Just weeks before Covid-19 became a global pandemic, the QUB Chaplaincy choir and alumni visited the Notre Dame-Newman Centre for Faith and Reason at University Church, Dublin. We visited at the invitation of world-renowned American liturgical music composer Steven Warner. Saint John Henry Newman commissioned the building of the church in 1856, as a founder of the Catholic University of Ireland, later becoming University College Dublin. The intended purpose was the establishment of a central community for scholars “to reason well in all matters, to reach out towards truth, and to grasp it.”
The church is currently under the stewardship of the University of Notre Dame as one of five international Global Gateways that act as academic and intellectual hubs, connecting six Global Centres for deeper cultural exchange and development of spiritual pursuits. The most recent addition located at Kylemore Abbey was launched in 2016.
In the same year, Steven Warner established the Vocare Ensemble at University Church on his commencement as Associate Director of Music and Liturgy. The celebrated Notre Dame Folk Choir in the United States which he founded flourished and evolved under his leadership and toured the world extensively, redefining liturgical music for almost forty years.
Entering the exquisitely adorned church was a feast for the eyes as we admired the heavily Byzantine-influenced architecture and ornate frescos. Climbing the lofty staircase to the choir gallery, we were eager to learn about the unique approach Mr Warner is adopting to create a new programme in musical liturgy and spirituality. Aimed at supporting and encouraging the formation of young adults, it sits well alongside a programme of (in)formative lectures and events, all of which have been adapted to virtual streaming online for the public in light of recent events.
The folders we received clearly demonstrated excellent liturgical planning. We were invited to visit the University Church website, to avail of liturgical music planning tools for all choral abilities. Before Mass, Steven Warner commented ‘I realize that my work is just as much about mentoring as it is about music.’ The Notre Dame University Folk Choir’s motto continues to be the “Unifying of hearts and minds aiming to gather both their members and the congregations they serve through song.” It is clear that members of Vocare are also encouraged to ‘share their vocal and instrumental gifts, as well as their individual personalities, to create a life-giving, supportive family.’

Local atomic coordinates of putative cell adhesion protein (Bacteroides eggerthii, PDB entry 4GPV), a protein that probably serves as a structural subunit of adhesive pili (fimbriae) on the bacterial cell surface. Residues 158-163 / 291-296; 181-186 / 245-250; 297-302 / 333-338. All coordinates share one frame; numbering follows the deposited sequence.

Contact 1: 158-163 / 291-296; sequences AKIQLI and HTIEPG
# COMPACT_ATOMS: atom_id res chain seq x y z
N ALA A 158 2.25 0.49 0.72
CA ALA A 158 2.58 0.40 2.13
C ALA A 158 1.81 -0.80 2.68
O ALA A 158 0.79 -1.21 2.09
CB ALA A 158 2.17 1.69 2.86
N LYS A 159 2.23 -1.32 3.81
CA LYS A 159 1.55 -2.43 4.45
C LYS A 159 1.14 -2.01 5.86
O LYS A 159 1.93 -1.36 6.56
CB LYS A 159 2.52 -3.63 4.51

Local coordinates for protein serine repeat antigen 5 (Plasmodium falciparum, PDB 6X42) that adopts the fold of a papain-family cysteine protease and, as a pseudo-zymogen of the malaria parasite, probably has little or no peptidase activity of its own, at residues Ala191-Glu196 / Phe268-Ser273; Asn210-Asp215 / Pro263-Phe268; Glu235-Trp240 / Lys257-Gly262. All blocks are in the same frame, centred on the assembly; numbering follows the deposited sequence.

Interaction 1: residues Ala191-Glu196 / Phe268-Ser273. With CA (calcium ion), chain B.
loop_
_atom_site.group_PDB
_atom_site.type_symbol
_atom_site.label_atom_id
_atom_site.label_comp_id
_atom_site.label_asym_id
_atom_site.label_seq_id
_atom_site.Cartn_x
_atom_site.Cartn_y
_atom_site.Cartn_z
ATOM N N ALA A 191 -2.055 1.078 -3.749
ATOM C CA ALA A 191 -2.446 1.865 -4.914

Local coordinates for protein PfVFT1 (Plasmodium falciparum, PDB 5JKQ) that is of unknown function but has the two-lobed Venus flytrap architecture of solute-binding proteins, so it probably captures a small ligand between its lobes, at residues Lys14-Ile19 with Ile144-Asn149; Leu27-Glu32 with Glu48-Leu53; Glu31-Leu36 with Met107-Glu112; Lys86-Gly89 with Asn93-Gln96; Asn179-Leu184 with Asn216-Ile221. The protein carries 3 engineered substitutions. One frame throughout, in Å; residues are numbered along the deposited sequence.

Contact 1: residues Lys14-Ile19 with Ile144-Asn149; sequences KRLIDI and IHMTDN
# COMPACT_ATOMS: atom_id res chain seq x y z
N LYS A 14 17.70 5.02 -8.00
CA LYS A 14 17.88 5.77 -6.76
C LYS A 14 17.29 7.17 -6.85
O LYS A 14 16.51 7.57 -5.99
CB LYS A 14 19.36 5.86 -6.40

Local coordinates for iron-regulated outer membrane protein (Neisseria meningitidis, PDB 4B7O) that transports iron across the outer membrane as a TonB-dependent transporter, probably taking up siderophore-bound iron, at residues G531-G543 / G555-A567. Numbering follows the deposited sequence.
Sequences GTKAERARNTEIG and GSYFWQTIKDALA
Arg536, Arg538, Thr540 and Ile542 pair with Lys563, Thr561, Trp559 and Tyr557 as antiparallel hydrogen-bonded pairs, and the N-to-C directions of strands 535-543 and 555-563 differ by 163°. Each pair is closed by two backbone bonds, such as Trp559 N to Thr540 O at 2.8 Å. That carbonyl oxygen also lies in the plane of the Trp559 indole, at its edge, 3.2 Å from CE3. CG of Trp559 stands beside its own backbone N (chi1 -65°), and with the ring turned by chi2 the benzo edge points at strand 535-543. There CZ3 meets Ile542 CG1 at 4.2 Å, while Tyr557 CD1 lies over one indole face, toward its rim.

Before Mass we prayed as a group and the music which followed captured the beauty of reverent and joyful liturgical singing in the way that Saint John Henry Newman must have intended when he observed “Music…is the expression of ideas greater and more profound than any in the visible world; ideas, which centre indeed in Him whom Catholicism manifests, who is the seat of all beauty, order, and perfection.”
Newman, lauded as a prolific theologian and founder of the Birmingham Oratory, lived from 1801-1890. Among his many writings is a key foundational work ‘The idea of a University’ which continues to have significant influence on educational models to the present. Newman was also a man of great wit and wisdom, a virtuosic violinist, an avid lover of Beethoven, a comic opera composer by the age of fourteen and an accomplished chamber musician. The Oratorian Fathers have established the Institute of Liturgical Music, in association with the Maryville Institute, to provide doctrinal, liturgical and musical formation for parishes. The full QUB Chaplaincy and Vocare Ensemble had the joy of singing one of the composer’s most venerated hymns ‘Praise to the Holiest.’ Newman is known for simple, heartfelt prayer, which was captured in a moving setting of Our Father from the Mass of Our Lady by Warner and Kirner.
The Vocare Ensemble have now released their first album recorded in the University Church, dedicated to Newman who was recently canonised by Pope Francis in 2019. Easter in Ireland, Music For The Paschal Season was fittingly released on Good Friday 2020, during the throes of the Corona Virus as it spread rapidly across Ireland and the world. The peaceful celtic-influenced tracks utilise low whistle, uilleann pipes, impeccable diction and beautifully balanced four-part choral blend. The same sound we remember from singing with the Vocare Ensemble a few months earlier. The Ensemble captures well the spirit of Newman’s motto ‘Coradcorloquitur’ (‘Heart Speaks To Heart.’) through music.
Sunday rehearsal ends each week with “ritual prayer to articulate intentions that choristers might have in their hearts and on their minds during the coming week…As we develop a singing community…our common, personal prayer in the gallery is important too.” As visitors, we felt the community spirit and formed musical friendships which we look forward to nurturing. The day concluded with a social gathering, photographs and words of appreciation.
Armed with our new repertoire, including the stunningly composed Mass for Our Lady, off we trundled home with joyful hearts, singing renditions of the Dominican Magnificat, Edelweiss, Les Miserablés and simple, beautiful Gregorian chant.